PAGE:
Another big movie music Miramax film for me was Trainspotting. It was all source cues, but at 18 and getting heavily into electronic music, the use of Brian Eno’s “Deep Blue Day” took me deeper into Eno’s work, and that scene left an imprint that still remains fresh. And then there was the climactic ending of that film, set to the thump of Underworld. The heart-pounding, adrenaline rush-inducing 4/4 kick drum that unrelentingly carries us towards our anti-hero’s victorious escape which capped off that brilliant film with so much excitement it had me coming back to the theater I think 3 or 4 times.
I’m gushing a bit, remembering all these moments that left such a mark long before I ever considered a pursuing film composition as a career. I think to this day they are subconscious points of reference for the perfect and unexpected blend of image and music. Thank you for bringing that to me, Miramax.
What I look for when signing on to a project:
I look for a great story; an interesting perspective. To paraphrase Robert McKee, in a good story, we are introduced to a world that we do not know, and in that world we find ourselves. Something that rings true and brightens or deepens life. That sounds kind of highfalutin as I type it out, but it’s true. I just want to be moved, and I want to be part of something that moves me, and if I have the opportunity to help out musically to such a work, I’m in. I like being part of a challenge in that way.
How I got involved in film:
I grew up with music around me, my grandmother being a voice teacher and making sure every grandkid picked an instrument and got lessons. I needed no encouragement though, as I spent many hours creating and noodling on the home piano in the basement, oftentimes picking out melodies from movies I had watched.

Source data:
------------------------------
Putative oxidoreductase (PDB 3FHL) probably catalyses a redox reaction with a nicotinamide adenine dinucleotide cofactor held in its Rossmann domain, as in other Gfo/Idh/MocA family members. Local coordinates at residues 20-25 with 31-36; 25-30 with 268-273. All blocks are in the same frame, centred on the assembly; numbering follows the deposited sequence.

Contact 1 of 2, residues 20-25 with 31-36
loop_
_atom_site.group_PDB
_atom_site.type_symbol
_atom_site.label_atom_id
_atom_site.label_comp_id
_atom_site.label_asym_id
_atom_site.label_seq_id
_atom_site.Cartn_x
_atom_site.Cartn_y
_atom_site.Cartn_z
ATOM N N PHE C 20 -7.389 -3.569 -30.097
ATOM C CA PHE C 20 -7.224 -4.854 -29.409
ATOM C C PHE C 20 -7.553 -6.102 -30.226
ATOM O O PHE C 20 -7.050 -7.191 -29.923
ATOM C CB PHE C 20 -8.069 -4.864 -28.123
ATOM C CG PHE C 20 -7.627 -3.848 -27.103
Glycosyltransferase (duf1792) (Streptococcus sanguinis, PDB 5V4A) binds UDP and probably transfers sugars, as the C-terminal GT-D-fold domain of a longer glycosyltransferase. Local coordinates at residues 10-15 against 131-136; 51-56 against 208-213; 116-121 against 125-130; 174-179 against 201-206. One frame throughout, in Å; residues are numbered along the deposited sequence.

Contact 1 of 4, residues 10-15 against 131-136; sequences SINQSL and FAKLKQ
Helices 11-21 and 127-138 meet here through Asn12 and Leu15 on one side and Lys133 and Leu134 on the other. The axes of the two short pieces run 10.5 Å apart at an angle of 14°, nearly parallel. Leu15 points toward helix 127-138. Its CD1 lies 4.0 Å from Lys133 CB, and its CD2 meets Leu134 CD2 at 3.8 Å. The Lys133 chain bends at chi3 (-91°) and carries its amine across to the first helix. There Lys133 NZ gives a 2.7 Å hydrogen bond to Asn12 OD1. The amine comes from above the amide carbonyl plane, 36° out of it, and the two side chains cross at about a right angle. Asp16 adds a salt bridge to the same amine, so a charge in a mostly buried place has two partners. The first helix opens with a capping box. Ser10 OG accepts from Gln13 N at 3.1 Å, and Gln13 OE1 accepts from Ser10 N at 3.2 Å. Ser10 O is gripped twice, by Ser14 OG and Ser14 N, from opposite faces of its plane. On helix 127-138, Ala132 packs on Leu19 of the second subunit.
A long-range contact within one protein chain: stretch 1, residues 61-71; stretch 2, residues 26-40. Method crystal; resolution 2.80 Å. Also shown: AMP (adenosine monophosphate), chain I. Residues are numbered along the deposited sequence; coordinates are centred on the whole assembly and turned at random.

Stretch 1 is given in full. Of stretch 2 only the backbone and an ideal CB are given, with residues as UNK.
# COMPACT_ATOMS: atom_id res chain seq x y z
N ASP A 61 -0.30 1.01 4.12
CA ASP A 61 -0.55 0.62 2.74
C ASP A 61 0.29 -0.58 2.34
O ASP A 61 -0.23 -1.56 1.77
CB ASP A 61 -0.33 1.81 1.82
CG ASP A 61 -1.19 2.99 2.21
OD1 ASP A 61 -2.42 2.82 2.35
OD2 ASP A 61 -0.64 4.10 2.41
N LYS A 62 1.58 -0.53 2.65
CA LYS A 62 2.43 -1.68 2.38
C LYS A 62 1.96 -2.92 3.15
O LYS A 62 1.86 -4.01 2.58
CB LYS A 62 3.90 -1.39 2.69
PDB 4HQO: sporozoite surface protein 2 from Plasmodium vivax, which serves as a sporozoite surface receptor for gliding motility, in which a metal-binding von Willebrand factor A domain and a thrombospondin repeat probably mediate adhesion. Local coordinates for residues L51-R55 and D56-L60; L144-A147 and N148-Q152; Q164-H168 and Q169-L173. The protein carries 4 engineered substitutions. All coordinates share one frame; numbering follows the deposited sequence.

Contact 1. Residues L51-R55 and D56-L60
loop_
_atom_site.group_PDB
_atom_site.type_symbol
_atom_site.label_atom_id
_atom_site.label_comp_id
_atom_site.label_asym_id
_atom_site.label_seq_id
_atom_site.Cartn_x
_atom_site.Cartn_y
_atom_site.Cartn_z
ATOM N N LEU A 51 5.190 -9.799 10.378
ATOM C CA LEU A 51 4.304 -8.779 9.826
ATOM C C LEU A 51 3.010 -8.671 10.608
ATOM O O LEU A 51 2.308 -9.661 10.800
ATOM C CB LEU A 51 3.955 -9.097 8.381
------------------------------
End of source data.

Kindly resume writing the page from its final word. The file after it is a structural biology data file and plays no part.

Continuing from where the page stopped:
When I was 12 I got my first sequencing keyboard, where I could layer different parts on each other. That was huge. Then came a Mac SE when I was 14 with more sequencing power. I was addicted. In college I was asked by a close friend to play piano on a score he did for another friend’s college film. I was fascinated by the process, and it dawned on me that there was a potential career in creating music for movies. Well, since I spent half my free time making movies with my friends, and my other half making music for myself, this was a no brainer.
My first feature film that I scored premiered at the Seattle International Film Festival in 2003. Mychael Danna was a guest speaker at the fest, whom I had the pleasure of hearing. Mychael and I became acquainted that day and we stayed in touch. A year later we both moved to LA and I began assisting him on such titles as Being Julia, and Where the Truth Lies. He let me work up the ranks under his tutelage, co-writing (500) Days of Summer and other titles, providing additional music for numerous films, amongst which are Moneyball and Life of Pi. In 2009 I opened up my own studio and this year in Sundance I’m very excited to have both The Spectacular Now and The Way, Way Back in the festival.
Reservoir Dogs, Pulp Fiction and six other Tarantino films are now available in a Blu-ray box set. Get your copy today.
The 2013 Sundance Film Festival is now over. Thank you to all of our guest bloggers and congratulations, we can’t wait to see the films!